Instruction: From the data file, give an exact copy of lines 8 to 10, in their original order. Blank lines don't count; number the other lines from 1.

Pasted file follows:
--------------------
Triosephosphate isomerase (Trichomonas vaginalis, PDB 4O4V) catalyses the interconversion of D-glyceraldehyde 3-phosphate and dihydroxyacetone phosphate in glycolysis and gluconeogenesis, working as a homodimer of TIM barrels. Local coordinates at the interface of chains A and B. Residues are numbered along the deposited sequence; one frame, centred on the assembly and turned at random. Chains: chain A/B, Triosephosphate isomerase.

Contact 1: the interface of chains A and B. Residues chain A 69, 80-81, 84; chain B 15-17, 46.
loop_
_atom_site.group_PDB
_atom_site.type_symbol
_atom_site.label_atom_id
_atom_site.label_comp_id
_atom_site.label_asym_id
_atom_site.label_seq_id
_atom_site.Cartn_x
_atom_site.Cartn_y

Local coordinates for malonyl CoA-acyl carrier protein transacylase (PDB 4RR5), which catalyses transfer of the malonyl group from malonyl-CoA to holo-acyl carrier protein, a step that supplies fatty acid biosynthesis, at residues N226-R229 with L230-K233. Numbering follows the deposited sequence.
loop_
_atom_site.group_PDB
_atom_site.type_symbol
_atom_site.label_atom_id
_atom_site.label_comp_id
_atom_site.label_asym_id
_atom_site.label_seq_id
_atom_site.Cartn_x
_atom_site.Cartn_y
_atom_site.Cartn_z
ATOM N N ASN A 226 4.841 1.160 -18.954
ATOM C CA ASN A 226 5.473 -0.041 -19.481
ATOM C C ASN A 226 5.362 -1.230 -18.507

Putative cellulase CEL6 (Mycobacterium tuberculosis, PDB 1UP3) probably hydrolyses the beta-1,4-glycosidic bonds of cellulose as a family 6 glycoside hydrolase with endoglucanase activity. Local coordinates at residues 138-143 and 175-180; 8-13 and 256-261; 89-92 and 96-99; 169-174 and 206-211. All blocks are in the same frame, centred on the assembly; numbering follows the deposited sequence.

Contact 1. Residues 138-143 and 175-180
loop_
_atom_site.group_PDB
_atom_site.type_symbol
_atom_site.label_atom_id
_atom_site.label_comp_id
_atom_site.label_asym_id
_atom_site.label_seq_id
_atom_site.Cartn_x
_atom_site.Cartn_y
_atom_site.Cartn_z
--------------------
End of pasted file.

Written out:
_atom_site.label_asym_id
_atom_site.label_seq_id
_atom_site.Cartn_x